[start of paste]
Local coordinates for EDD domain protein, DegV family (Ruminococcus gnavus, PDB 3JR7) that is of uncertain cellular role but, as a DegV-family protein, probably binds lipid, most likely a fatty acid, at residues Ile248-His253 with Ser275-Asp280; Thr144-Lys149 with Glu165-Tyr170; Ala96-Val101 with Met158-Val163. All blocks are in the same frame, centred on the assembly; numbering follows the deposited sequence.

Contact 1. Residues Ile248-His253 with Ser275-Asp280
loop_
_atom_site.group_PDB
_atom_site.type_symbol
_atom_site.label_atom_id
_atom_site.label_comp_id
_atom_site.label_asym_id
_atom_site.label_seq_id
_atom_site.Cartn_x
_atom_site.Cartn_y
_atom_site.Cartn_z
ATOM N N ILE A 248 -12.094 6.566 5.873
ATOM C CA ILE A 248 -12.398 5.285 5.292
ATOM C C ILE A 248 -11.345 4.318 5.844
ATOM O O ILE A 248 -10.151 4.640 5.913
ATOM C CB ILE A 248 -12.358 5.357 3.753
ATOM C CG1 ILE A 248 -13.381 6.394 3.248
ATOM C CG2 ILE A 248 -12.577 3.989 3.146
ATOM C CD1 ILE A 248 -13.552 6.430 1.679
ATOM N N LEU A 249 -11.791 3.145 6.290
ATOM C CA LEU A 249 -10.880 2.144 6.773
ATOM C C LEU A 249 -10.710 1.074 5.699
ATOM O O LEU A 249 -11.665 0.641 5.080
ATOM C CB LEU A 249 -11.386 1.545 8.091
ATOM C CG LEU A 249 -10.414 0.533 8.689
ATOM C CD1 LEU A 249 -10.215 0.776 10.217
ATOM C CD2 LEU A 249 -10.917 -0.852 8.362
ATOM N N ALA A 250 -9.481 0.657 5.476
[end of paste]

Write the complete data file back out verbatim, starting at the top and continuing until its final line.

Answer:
Local coordinates for EDD domain protein, DegV family (Ruminococcus gnavus, PDB 3JR7) that is of uncertain cellular role but, as a DegV-family protein, probably binds lipid, most likely a fatty acid, at residues Ile248-His253 with Ser275-Asp280; Thr144-Lys149 with Glu165-Tyr170; Ala96-Val101 with Met158-Val163. All blocks are in the same frame, centred on the assembly; numbering follows the deposited sequence.

Contact 1. Residues Ile248-His253 with Ser275-Asp280
loop_
_atom_site.group_PDB
_atom_site.type_symbol
_atom_site.label_atom_id
_atom_site.label_comp_id
_atom_site.label_asym_id
_atom_site.label_seq_id
_atom_site.Cartn_x
_atom_site.Cartn_y
_atom_site.Cartn_z
ATOM N N ILE A 248 -12.094 6.566 5.873
ATOM C CA ILE A 248 -12.398 5.285 5.292
ATOM C C ILE A 248 -11.345 4.318 5.844
ATOM O O ILE A 248 -10.151 4.640 5.913
ATOM C CB ILE A 248 -12.358 5.357 3.753
ATOM C CG1 ILE A 248 -13.381 6.394 3.248
ATOM C CG2 ILE A 248 -12.577 3.989 3.146
ATOM C CD1 ILE A 248 -13.552 6.430 1.679
ATOM N N LEU A 249 -11.791 3.145 6.290
ATOM C CA LEU A 249 -10.880 2.144 6.773
ATOM C C LEU A 249 -10.710 1.074 5.699
ATOM O O LEU A 249 -11.665 0.641 5.080
ATOM C CB LEU A 249 -11.386 1.545 8.091
ATOM C CG LEU A 249 -10.414 0.533 8.689
ATOM C CD1 LEU A 249 -10.215 0.776 10.217
ATOM C CD2 LEU A 249 -10.917 -0.852 8.362
ATOM N N ALA A 250 -9.481 0.657 5.476